The upcoming release of 2009 Odonata Hook Vineyard Syrah is full on Northern Rhone style, Jamet Cote-Rotie inspired whole cluster fermented beauty with layers of black fruits, including black raspberry, damson plum, black currant and kirsch, along with black olive tapenade, feral earthiness, mocha, licorice, burnt embers, crushed violets, peppercorns and lingering creme de cassis. The body is full and delivers ripe tannin and an opulent mouth feel, but still is racy with the whole bunch crunch and nice cool climate acidity, plus a subtle wood element, making for a thrilling wine that is exceptional with rustic and robust cuisine, especially pork and lamb dishes. Owner/winemaker Denis Hoey, who as well as being a skilled winemaker, is one of the most real and nicest people you could meet, in this business, a quality that even makes his wines taste even better. Using traditional methods in the cellar and sustainable farming, Hoey’s Odonata has really made a name for itself with a tasty array of eclectic and standard small lot bottlings, from Riesling bubbly to classic Pinot Noir, with this SLH Syrah being one of my favorites. There’s a lot to admire with this terroir driven Hook Syrah, it delivers a ton of personality and complexity and is a great value for the price, old world Syrah fans will find some joy here and it should age well too, drink from 2022 to 2032.
Odonata is enjoying some exciting times with new releases of their Silacci Vineyard Pinot Noir, Hook Vineyard Grenache, a Brunello style Sangiovese, a Carbonic Carignan and brilliant set of Santa Cruz Mountains Cabernet Sauvignon(s), along with this Hook Vineyard Syrah and their unique collection of sparkling wines, which I reviewed earlier here at Grapelive.com. Odonata Wines, as mentioned, was founded in Santa Cruz back in 2005, but became a full fledged estate winery in 2014 when they moved into the old Marilyn Remark Winery property in the Santa Lucia Highlands on River Road, which is one of the best places to visit on the SLH wine trail. The Hook Vineyard, which is noteworthy for old vine Grenache, as well as Syrah, has some small yielding mature vines with the Santa Lucia Highlands under-pinning of decomposed granite and sandy loams with a cool breezy Pacific Ocean influenced climate that gives a long hang time and full concentrated flavors, as this terrific Syrah delivers perfectly. The Syrah sees a lengthy cool maceration and is fermented with native yeasts with Hoey employing hand punch-downs, making sure the cap stays wet and that full extraction is achieved before the wine is rested, for about a year, in mostly well used French barrels, all to promote authentic varietal character and transparency. I’m thrilled with these new Odonata wines, from the 2019 vintage, like this savory edged dark inky purple Syrah and can’t wait to see more, I highly recommend checking these wines out!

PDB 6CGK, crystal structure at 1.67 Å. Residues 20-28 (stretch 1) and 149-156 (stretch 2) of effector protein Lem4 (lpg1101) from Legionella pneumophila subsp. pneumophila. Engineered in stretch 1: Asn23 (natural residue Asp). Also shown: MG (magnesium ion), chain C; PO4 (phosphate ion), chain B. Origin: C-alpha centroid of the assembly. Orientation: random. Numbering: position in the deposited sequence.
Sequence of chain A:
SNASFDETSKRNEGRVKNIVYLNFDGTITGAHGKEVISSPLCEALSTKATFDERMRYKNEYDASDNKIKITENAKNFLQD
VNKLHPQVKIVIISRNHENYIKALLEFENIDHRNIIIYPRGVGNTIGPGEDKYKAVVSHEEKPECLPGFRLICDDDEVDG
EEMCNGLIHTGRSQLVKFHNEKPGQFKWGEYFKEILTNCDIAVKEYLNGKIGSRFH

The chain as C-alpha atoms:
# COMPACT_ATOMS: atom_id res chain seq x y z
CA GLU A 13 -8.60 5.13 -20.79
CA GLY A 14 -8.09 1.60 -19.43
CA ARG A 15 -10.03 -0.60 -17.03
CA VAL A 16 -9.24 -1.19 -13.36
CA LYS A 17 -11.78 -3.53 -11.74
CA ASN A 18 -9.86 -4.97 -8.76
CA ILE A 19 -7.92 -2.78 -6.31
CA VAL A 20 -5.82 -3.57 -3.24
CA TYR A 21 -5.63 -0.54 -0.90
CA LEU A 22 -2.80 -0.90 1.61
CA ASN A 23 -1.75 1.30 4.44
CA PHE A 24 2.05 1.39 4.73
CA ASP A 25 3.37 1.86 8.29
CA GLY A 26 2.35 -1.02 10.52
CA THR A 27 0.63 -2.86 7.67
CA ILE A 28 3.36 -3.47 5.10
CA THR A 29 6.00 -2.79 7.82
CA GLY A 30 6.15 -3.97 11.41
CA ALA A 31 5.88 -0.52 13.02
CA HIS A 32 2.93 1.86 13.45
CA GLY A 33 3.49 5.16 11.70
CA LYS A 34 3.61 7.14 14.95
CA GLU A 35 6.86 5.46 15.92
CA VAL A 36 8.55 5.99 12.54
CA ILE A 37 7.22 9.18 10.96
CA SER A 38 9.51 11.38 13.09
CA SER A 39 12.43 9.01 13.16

($38 Est.) 94 Points, grapelive
2018 Weingut Dönnhoff, Riesling Trocken, Kreuznacher Kahlenberg, Nahe, Germany.